Frank Church River of No Return Wilderness
If you like to leave a new place knowing more about it than when you arrive, you will appreciate your time with Aggipah River trips. The geologic, ecologic, historic, economic, and political forces that resulted in the current Frank Church River of No Return Wilderness area have fascinated us for over 40 years.
The difficult access of the Salmon River canyon extended the pioneer period…
When people searched for an empty location to establish a home. It was the last frontier in the lower 48. The old timers who scratched out a living along the river are gone now–but they haven’t been gone long.
We’ll stop at numerous places of historical interest…
During the course of our Salmon River rafting trip. We’ll examine Shoshoni Indian pictographs that are hundreds of years old. A little later we might visit an old homestead, where we’ll have to look carefully so we don’t miss some of the details sinking back into the earth. Maybe we’ll find a chipped plate or a rusted coffee pot. We’ll ponder what that cabin looked like in its day, when a trip to the corner store or to mail a letter meant a day or two or more each way walking or riding a horse over mountain trails, when a trip down the Salmon River bringing winter supplies was in a wooden scow that could be only used once, when if you got sick or hurt you healed up by yourself or you didn‘t.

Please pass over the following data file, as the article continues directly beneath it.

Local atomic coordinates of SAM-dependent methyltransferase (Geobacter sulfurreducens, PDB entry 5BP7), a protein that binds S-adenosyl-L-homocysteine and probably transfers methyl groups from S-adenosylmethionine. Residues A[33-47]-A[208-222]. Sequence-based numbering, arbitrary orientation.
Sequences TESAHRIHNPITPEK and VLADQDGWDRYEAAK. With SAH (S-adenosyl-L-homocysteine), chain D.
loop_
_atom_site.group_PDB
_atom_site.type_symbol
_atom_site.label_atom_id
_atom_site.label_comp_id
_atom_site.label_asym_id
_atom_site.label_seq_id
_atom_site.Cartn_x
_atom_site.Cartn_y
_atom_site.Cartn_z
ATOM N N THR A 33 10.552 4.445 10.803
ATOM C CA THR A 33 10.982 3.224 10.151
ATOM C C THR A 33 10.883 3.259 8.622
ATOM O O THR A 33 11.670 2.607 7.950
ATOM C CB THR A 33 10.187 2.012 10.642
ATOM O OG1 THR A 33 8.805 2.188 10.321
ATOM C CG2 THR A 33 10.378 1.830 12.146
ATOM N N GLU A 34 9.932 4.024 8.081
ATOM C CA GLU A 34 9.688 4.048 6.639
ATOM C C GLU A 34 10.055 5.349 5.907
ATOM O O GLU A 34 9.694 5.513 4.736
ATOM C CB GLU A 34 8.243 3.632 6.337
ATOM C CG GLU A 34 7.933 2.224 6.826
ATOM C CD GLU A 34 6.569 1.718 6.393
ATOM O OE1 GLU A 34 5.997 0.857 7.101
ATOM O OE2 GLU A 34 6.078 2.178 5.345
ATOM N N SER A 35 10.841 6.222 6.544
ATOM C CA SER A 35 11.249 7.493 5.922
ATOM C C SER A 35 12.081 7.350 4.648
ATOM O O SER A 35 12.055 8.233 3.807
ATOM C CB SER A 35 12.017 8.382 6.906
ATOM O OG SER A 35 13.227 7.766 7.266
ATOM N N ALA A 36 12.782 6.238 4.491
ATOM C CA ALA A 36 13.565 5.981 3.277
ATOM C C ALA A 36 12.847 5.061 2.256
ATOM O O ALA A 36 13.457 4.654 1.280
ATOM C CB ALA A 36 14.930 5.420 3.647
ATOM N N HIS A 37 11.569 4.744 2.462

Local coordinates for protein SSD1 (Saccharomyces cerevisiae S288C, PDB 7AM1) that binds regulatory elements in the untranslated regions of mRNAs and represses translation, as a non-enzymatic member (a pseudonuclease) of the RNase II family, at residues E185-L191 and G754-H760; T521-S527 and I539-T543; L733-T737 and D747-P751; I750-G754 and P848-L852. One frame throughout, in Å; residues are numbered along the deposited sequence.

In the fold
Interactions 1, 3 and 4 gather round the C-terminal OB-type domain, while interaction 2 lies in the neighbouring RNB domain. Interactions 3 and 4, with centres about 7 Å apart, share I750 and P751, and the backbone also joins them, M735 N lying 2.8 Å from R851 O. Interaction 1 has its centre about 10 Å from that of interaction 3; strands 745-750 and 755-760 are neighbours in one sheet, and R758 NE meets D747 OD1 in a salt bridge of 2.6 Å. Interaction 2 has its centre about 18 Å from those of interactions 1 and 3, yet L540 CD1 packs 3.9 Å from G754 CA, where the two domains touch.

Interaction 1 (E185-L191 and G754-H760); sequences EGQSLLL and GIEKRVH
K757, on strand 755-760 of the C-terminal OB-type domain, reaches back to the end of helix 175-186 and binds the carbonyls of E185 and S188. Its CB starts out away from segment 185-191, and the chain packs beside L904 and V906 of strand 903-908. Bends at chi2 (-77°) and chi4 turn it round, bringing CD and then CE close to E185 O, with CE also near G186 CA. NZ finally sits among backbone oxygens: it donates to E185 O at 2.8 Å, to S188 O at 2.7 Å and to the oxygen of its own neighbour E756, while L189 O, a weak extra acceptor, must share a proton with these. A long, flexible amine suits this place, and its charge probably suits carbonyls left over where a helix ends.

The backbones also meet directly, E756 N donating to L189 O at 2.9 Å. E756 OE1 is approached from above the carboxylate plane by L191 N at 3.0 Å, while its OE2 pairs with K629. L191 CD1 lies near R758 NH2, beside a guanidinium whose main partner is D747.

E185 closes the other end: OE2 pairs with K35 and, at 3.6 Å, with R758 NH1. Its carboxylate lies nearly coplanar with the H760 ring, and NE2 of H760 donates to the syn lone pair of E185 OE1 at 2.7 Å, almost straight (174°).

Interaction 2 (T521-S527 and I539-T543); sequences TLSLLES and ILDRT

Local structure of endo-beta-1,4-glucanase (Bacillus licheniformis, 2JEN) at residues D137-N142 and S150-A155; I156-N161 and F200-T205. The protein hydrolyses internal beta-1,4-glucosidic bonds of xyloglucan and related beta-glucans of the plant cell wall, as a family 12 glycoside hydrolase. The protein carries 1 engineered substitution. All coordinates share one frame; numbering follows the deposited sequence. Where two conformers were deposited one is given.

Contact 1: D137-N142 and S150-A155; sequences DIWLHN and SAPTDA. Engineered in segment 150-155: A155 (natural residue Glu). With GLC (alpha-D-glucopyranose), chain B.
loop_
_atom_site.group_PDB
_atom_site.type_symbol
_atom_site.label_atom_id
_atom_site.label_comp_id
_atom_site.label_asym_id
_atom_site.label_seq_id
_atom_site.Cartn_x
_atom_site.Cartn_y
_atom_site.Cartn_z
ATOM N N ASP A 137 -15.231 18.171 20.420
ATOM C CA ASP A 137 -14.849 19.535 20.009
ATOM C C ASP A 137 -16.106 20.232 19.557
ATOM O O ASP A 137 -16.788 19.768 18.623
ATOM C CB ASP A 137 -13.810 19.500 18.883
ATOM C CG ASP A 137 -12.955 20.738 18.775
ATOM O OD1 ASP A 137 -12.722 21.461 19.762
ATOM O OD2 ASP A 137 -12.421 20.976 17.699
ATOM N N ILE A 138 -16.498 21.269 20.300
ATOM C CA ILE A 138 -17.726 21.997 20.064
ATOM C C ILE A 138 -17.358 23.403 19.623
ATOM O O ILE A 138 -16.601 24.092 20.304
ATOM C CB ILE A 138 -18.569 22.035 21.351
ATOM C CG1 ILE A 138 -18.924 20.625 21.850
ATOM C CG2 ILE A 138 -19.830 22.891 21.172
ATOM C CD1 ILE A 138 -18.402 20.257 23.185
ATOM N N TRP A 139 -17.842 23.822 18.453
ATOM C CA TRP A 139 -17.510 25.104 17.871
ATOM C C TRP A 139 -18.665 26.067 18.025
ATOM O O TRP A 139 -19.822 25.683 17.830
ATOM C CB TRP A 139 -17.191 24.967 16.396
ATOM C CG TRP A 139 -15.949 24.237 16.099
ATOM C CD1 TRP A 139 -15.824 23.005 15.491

We’ll return to our nearly indestructible inflatable boats, our modern camp…
Furnished with fire pan to avoid a charcoal scar, self-contained portable toilet, North Face tents, self-inflating sleeping pads, tables and chairs, ice-chests full of fresh meats, crisp produce, and cold drinks. Then we’ll enjoy a thick steak accompanied by a colorful tossed salad, hot baked potatoes and flaming bananas foster for dessert. Even the timeless cast-iron Dutch ovens have evolved into light-weight aluminum versions–and with more reliable results.
And when we head downriver in the morning,
Our camp site will show no sign that we were there, preserving our rivers for generations to enjoy.